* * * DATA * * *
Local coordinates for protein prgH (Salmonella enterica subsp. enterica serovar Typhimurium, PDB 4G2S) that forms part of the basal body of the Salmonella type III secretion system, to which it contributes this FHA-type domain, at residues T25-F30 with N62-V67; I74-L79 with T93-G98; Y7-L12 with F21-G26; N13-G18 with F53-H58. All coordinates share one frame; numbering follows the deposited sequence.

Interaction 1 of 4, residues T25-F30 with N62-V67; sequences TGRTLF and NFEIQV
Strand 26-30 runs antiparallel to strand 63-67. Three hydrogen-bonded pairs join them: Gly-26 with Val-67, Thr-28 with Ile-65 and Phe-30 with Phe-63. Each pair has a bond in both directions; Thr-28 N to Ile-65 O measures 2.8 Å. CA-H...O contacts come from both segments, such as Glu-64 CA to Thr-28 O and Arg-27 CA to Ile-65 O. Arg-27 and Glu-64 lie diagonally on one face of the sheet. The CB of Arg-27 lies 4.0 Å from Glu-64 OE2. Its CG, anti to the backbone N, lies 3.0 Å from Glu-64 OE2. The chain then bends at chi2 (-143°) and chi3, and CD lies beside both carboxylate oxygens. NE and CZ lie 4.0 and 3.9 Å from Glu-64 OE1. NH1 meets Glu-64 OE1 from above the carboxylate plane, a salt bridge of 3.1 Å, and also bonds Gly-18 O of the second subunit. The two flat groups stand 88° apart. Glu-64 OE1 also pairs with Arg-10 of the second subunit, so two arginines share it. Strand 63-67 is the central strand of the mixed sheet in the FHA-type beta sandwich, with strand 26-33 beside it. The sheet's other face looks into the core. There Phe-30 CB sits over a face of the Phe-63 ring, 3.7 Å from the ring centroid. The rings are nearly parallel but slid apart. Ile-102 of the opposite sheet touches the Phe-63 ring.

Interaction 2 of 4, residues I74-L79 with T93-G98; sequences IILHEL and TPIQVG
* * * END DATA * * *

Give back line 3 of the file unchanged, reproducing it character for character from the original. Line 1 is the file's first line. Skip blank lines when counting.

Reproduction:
Strand 26-30 runs antiparallel to strand 63-67. Three hydrogen-bonded pairs join them: Gly-26 with Val-67, Thr-28 with Ile-65 and Phe-30 with Phe-63. Each pair has a bond in both directions; Thr-28 N to Ile-65 O measures 2.8 Å. CA-H...O contacts come from both segments, such as Glu-64 CA to Thr-28 O and Arg-27 CA to Ile-65 O. Arg-27 and Glu-64 lie diagonally on one face of the sheet. The CB of Arg-27 lies 4.0 Å from Glu-64 OE2. Its CG, anti to the backbone N, lies 3.0 Å from Glu-64 OE2. The chain then bends at chi2 (-143°) and chi3, and CD lies beside both carboxylate oxygens. NE and CZ lie 4.0 and 3.9 Å from Glu-64 OE1. NH1 meets Glu-64 OE1 from above the carboxylate plane, a salt bridge of 3.1 Å, and also bonds Gly-18 O of the second subunit. The two flat groups stand 88° apart. Glu-64 OE1 also pairs with Arg-10 of the second subunit, so two arginines share it. Strand 63-67 is the central strand of the mixed sheet in the FHA-type beta sandwich, with strand 26-33 beside it. The sheet's other face looks into the core. There Phe-30 CB sits over a face of the Phe-63 ring, 3.7 Å from the ring centroid. The rings are nearly parallel but slid apart. Ile-102 of the opposite sheet touches the Phe-63 ring.